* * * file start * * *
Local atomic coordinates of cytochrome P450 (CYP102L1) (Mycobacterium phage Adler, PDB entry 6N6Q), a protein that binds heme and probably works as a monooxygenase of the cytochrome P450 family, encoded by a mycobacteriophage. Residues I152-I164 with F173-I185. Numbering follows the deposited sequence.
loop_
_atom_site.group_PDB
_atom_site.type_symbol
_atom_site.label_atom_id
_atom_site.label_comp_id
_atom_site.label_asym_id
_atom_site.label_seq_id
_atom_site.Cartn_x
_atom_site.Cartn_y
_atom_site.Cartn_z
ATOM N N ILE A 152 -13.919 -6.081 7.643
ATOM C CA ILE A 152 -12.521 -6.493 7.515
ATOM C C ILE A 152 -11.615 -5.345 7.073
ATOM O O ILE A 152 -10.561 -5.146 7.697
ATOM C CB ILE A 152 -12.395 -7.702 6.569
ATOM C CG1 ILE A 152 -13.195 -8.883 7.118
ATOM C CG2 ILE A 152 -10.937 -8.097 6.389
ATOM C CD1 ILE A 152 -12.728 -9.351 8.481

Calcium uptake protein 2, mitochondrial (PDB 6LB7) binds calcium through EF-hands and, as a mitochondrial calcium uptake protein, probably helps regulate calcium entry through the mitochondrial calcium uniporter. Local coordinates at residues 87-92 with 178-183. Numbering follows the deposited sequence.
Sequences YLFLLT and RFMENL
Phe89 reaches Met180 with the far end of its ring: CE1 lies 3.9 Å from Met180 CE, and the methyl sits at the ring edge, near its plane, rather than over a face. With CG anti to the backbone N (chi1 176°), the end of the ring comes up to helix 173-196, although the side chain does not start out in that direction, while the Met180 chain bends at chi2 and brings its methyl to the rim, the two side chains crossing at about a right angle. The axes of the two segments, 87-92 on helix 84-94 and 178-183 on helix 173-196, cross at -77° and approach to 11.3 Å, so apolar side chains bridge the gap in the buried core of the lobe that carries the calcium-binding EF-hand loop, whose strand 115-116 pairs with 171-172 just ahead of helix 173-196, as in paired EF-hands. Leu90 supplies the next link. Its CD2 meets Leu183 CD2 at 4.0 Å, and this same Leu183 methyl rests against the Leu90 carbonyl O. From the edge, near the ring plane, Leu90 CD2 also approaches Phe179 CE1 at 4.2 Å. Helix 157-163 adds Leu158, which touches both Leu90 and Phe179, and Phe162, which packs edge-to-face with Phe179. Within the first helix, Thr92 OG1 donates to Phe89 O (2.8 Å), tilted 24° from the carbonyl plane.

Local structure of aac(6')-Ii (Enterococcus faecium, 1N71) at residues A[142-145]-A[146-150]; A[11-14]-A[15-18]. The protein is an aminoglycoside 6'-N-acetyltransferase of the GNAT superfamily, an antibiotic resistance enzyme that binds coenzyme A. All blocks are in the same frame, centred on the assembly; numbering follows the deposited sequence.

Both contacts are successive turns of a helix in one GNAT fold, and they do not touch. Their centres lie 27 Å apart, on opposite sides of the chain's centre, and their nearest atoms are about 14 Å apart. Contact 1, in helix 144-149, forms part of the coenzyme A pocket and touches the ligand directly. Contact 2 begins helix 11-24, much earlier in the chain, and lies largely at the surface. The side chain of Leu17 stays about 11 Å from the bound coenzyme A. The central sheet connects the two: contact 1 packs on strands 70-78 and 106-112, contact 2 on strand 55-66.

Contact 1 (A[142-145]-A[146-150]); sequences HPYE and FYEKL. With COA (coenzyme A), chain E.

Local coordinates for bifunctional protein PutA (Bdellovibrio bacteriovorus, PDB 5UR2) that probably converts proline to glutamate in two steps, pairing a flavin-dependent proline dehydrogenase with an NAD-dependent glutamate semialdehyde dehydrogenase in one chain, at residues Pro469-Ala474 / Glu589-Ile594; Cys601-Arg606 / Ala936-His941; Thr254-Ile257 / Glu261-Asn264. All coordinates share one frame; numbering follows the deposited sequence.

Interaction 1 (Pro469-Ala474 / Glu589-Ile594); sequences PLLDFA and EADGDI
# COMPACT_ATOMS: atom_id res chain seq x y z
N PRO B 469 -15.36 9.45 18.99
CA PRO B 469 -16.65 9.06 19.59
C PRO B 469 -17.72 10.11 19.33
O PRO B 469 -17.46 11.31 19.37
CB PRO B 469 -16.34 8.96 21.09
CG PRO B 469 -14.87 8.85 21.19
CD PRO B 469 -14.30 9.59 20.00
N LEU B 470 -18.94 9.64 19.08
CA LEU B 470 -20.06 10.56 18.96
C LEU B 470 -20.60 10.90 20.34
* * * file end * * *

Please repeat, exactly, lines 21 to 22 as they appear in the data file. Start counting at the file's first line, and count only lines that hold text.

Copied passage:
Sequences YLFLLT and RFMENL
Phe89 reaches Met180 with the far end of its ring: CE1 lies 3.9 Å from Met180 CE, and the methyl sits at the ring edge, near its plane, rather than over a face. With CG anti to the backbone N (chi1 176°), the end of the ring comes up to helix 173-196, although the side chain does not start out in that direction, while the Met180 chain bends at chi2 and brings its methyl to the rim, the two side chains crossing at about a right angle. The axes of the two segments, 87-92 on helix 84-94 and 178-183 on helix 173-196, cross at -77° and approach to 11.3 Å, so apolar side chains bridge the gap in the buried core of the lobe that carries the calcium-binding EF-hand loop, whose strand 115-116 pairs with 171-172 just ahead of helix 173-196, as in paired EF-hands. Leu90 supplies the next link. Its CD2 meets Leu183 CD2 at 4.0 Å, and this same Leu183 methyl rests against the Leu90 carbonyl O. From the edge, near the ring plane, Leu90 CD2 also approaches Phe179 CE1 at 4.2 Å. Helix 157-163 adds Leu158, which touches both Leu90 and Phe179, and Phe162, which packs edge-to-face with Phe179. Within the first helix, Thr92 OG1 donates to Phe89 O (2.8 Å), tilted 24° from the carbonyl plane.